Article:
"It really opened my eyes to accessibility," says Maureen Gross, special project coordinator for the U.S. Catholic Conference. "It's more than ramps--there's a whole gamut of what people need, and it's not necessarily just for disabled people."
It was her first experience with real-time captioning for an event she helped plan last July at the University of California at Los Angeles, the National Catholic Celebration of Jubilee Justice, which drew 3,300 attendees and involved more than 40 separate organizations, including the National Conference of Catholic Bishops/U.S. Catholic Conference (NCCB/USCC). Providing real-time captioning was a specific request of one of the participating organizations, and, Gross says, even though preparation time was short, the effort was judged a great success.
There isn't a meeting that wouldn't benefit from real-time captioning, Gross says, especially for the many people who don't consider themselves hearing disabled, yet struggle sometimes in large venues. Her initial experience was so positive that she has included real-time captioning in an event she's planning for July, Encuentro 2000, a three-day multicultural Christian program at the Los Angeles Convention Center.
See the Speech Very simply, real-time captioning is the instant translation of the spoken word into written text, just like closed captioning on television for the hearing impaired.
"The National Catholic Office for Persons with Disabilities says that 15 percent of the population has some trouble hearing," Gross explains, "and it could be that someone simply is unable to distinguish sounds in a large arena. I'm only 30 years old and sometimes I turn on the captioning on my TV to hear whispering."
At the Jubilee Justice event last year, the captioner was set up backstage with a video monitor and with the sound system channeled directly into her ear. The rest is up to the captioner, who then types the spoken words into a computer loaded with software to translate the typed material onto video monitors where the presentation is taking place. The translation appears three lines at a time on the screen.
It sounds effortless, but Gross says that her first experience was in some ways a study in how not to do it. "We were behind in our planning last year," she says, "and because we were dealing with so many organizations, we didn't have a lot of material to hand over to the captioner." A good event, Gross says, should have a script. For a captioning translator, anything planners can give in advance becomes important.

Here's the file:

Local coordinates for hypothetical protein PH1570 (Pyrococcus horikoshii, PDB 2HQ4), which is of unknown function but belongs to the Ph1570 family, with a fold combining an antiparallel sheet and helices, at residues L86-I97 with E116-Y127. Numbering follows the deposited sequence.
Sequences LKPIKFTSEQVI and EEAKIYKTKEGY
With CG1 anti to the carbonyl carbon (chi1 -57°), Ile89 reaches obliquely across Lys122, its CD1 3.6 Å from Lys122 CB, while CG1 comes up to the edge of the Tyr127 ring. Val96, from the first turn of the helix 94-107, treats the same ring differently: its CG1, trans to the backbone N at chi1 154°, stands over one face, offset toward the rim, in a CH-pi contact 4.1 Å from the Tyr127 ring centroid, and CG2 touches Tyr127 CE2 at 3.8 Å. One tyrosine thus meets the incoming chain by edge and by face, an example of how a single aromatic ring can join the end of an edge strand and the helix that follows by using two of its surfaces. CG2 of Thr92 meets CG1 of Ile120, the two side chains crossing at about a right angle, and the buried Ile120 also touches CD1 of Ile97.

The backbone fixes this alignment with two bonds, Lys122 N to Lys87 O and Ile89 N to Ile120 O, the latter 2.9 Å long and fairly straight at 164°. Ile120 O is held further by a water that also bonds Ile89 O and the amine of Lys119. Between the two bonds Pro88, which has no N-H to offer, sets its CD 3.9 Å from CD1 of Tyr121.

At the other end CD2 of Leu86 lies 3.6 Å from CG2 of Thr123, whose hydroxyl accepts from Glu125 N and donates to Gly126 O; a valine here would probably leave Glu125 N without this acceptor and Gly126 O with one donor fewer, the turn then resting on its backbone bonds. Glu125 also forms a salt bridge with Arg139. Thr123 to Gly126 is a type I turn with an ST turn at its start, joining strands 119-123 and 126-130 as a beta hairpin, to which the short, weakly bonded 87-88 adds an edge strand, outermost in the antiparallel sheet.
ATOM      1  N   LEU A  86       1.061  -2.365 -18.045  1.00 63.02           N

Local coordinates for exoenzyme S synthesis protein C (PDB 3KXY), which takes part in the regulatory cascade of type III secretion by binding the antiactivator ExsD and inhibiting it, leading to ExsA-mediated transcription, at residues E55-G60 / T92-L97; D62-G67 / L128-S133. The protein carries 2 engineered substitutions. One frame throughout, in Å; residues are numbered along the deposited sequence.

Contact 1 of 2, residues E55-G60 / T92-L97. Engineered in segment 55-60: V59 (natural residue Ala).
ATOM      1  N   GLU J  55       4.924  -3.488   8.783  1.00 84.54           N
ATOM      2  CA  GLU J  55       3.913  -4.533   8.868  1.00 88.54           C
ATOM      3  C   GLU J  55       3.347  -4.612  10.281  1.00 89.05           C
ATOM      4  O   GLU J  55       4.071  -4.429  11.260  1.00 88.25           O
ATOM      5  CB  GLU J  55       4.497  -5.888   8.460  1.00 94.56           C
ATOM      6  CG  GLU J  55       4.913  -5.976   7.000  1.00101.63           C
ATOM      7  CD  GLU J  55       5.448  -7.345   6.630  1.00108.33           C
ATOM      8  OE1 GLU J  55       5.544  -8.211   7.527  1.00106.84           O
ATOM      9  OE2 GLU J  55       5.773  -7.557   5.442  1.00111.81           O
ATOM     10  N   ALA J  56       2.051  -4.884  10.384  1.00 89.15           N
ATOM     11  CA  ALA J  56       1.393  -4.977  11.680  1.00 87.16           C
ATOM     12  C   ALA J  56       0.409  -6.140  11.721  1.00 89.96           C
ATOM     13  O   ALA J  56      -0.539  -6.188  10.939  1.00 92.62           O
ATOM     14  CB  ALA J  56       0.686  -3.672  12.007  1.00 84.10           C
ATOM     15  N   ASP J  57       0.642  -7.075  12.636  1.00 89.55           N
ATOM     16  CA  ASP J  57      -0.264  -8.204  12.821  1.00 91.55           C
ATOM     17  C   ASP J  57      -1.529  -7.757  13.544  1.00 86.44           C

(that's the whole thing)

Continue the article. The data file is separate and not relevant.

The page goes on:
And Gross learned the hard way. At Jubilee Justice last year, many facilitators and speakers were bilingual. "These folks would break into other languages in their speech and all the captioner could type in for the video screen was 'speaking Spanish'," Gross says. Another gaffe came when the captioner had trouble understanding a speaker with a heavy accent. "It was hard to hear and distinguish and there were some typos. But the worst part was when people in the audience were giggling when they saw the typos on the video scree--and it happened when the speaker was describing a particularly emotional experience. It absolutely killed our captioner, but it wasn't her fault."
Gross can now offer two pieces of critical advice: "Definitely prepare the material early and be particularly aware of any technical language or foreign language. And have the captioner come in a day early."
Unexpected Benefits Aside from the obvious service to attendees, real-time captioning gives meeting planners their event captured entirely on disk, which can then be made into minutes of the meeting or even a word-for-word transcript. "What we're hoping to do this year," Gross says, "is capture all those images and encode the captioning into a video, if we decide to make a video from the event, then people with an encoder on their VCR can see the captioning."
There's no added cost for these extras, says Gross, who found the price tag for captioning her 1999 event reasonable at about $5,000, which included 23 hours of captioning, the services of a certified real-time writer, computer and software, a minimum of two days of technical support, travel, and meals.
For the NCCB/USCC, accessibility and human rights are core issues and anything that mitigates the stigma of being handicapped is important. Real-time captioning is also flexible in that video monitors can be placed anywhere in the venue--a small breakout room, a large ballroom, or in a staggered fashion throughout the venue. "You definitely become more aware of the needs of handicapped people," Gross says, "and with this you don't have to put all the disabled people in one area. People in wheelchairs, for instance, don't come as a group, they are often with other able-bodied people. You can easily pull out a few staggered rows of seat and place small video monitors there."
It's a coincidence that her next real-time captioning event is in Los Angeles again this year, and Gross says she'd like to work with the same company. For meeting planners looking for real-time captioners, she suggests searching the Internet, or checking out a city's resource guide or the Yellow Pages under the heading "transcription."
Gross, who works in the Migration and Refugee Service department of the U.S. Catholic Conference, plans many one-time events for her organization, and, although each is different, the themes generally revolve around social justice. "It's a very positive thing, especially as populations get older and accessibility comes more into play for many of our attendees," Gross says. "And for us, real-time captioning is a natural."